This book is a prequel of sorts to the Peaceful Warrior books. I was quite excited when the book was announced and I haven’t been disappointed. I’ve now read it multiple times. Beyond his exceptional ability as a storyteller, Dan Millman succinctly captures the essence of our modern yearnings for lives that make sense, embrace sanity, and cultivate warriors.
The book is set in Tsarist Russia and follows the life of Sergei Ivanov from early childhood through his adult years. He is the one who is called Socrates in the other Peaceful Warrior books. there is a blend of culture, tragedy, violence, mysticism, and martial technology that keeps the reader fully engaged no matter what their preferred genre.
More than just a novel, The Journeys of Socrates can be viewed as a parable or metaphor for living in today’s complex world. Sergei learns many lessons (most of them the hard way) and they have definite application in our current society.
One of his mentors, Serafim, was a monk. Sergei sought him out because he had previously been a great warrior and master of the martial arts. Serafim obviously believed in experiential learning, but occasionally dispensed words of great wisdom such as this, “In an instant a life may turn around; a heart may open in a moment of grace. But preparing for that moment can take a lifetime.”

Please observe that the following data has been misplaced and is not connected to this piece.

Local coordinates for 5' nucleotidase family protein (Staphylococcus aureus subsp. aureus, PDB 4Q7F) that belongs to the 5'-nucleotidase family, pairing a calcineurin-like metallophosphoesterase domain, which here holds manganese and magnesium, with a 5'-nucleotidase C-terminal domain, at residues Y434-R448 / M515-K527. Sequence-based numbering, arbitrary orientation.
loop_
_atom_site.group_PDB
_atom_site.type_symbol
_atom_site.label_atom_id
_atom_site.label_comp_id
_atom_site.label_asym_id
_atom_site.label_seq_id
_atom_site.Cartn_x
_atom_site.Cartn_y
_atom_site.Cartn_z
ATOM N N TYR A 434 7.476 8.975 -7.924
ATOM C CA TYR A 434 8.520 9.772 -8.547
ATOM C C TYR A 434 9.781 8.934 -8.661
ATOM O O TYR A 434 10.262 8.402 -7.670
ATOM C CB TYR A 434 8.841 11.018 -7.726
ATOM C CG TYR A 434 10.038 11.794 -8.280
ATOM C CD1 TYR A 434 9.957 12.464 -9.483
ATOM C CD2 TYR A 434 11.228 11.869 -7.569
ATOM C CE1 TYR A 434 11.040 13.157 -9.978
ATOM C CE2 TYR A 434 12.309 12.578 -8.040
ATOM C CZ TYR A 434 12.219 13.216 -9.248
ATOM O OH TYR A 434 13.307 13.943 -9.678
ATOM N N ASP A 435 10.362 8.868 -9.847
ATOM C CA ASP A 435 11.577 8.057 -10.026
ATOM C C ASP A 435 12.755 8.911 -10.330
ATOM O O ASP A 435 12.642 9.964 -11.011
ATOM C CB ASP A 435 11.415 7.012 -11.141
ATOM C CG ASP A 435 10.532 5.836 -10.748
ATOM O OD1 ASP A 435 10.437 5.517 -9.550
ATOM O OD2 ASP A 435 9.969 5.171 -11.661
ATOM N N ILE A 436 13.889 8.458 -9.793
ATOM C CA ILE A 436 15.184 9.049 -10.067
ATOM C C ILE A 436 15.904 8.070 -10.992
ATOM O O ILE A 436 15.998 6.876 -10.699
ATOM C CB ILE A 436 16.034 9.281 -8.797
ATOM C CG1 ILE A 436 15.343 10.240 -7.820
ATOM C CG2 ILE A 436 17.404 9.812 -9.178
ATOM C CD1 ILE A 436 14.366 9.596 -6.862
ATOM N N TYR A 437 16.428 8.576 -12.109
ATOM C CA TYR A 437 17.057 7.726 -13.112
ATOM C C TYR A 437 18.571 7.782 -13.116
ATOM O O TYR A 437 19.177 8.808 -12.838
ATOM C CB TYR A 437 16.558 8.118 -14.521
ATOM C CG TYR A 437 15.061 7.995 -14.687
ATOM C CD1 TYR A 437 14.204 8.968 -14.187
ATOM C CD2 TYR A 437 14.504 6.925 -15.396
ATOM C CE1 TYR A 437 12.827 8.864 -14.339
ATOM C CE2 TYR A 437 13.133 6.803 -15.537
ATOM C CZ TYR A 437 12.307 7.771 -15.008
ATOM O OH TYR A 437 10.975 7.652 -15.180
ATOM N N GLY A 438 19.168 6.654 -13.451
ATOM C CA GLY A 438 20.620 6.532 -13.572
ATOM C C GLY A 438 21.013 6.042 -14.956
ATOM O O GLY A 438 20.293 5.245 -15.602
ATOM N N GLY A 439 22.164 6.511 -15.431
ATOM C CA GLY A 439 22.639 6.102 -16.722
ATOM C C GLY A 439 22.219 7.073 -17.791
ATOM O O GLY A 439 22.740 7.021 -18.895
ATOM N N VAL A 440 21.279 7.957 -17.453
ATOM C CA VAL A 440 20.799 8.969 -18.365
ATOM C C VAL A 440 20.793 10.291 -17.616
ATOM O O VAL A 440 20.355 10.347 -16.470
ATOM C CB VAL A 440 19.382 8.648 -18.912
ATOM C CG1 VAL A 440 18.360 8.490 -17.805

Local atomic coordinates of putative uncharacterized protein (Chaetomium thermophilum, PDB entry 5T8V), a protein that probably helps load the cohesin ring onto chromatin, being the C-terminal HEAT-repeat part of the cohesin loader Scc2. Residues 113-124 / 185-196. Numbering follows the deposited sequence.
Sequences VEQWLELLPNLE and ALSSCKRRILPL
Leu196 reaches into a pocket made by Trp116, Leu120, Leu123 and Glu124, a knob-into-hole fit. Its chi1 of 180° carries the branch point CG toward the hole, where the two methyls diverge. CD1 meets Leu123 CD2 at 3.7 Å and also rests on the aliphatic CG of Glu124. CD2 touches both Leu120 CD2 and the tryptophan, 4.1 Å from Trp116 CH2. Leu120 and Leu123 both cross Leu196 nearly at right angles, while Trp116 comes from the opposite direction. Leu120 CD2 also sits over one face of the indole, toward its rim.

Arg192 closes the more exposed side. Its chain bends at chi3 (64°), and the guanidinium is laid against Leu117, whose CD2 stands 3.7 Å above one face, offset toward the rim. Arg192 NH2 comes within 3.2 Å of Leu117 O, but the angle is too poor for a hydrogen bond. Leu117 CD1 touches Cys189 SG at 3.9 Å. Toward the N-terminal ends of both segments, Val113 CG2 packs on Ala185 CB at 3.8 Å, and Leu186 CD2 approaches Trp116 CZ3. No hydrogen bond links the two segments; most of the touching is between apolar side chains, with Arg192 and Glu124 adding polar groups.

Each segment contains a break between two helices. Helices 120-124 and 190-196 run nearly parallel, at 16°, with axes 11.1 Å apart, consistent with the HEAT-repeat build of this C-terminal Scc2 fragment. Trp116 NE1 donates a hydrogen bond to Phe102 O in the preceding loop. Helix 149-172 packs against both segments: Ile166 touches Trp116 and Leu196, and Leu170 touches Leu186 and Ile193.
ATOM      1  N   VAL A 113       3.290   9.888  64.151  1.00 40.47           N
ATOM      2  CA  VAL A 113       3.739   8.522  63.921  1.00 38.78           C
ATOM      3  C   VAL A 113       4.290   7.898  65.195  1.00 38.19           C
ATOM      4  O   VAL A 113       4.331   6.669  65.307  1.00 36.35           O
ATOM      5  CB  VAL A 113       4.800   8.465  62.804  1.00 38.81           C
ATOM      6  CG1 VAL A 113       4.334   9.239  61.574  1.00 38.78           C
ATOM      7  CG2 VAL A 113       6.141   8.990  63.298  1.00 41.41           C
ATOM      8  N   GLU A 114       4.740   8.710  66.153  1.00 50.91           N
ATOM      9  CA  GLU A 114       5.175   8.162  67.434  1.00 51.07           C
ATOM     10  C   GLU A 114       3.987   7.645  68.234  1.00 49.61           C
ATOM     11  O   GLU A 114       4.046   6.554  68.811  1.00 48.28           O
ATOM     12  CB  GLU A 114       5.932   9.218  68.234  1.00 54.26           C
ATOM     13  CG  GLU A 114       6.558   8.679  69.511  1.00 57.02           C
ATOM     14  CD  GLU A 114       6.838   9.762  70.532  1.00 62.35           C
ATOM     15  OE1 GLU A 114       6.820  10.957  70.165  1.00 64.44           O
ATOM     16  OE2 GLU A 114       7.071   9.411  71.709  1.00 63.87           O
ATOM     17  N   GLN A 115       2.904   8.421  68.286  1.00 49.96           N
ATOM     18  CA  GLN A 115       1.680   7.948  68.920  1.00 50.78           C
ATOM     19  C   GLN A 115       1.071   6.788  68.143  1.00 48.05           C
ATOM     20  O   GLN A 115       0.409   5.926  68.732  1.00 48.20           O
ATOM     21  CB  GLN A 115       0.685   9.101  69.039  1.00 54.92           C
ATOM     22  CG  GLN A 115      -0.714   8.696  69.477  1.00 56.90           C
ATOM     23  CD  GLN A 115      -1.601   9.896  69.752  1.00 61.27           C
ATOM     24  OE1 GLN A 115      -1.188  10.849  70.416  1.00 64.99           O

The following quote is listed as being from Socrates’ Journal:
“When I was young, I believed that life might unfold in an orderly way, according to my hopes and expectations. But now I understand that the Way winds like a river, always changing, ever onward, following God’s gravity toward the Great Sea of Being. My journeys revealed that the way itself creates the warrior; that every path leads to peace, every choice to wisdom. And that life has always been, and will always be, arising in Mystery.”
For more information about Dan Millman’s work check out www.danmillman.com.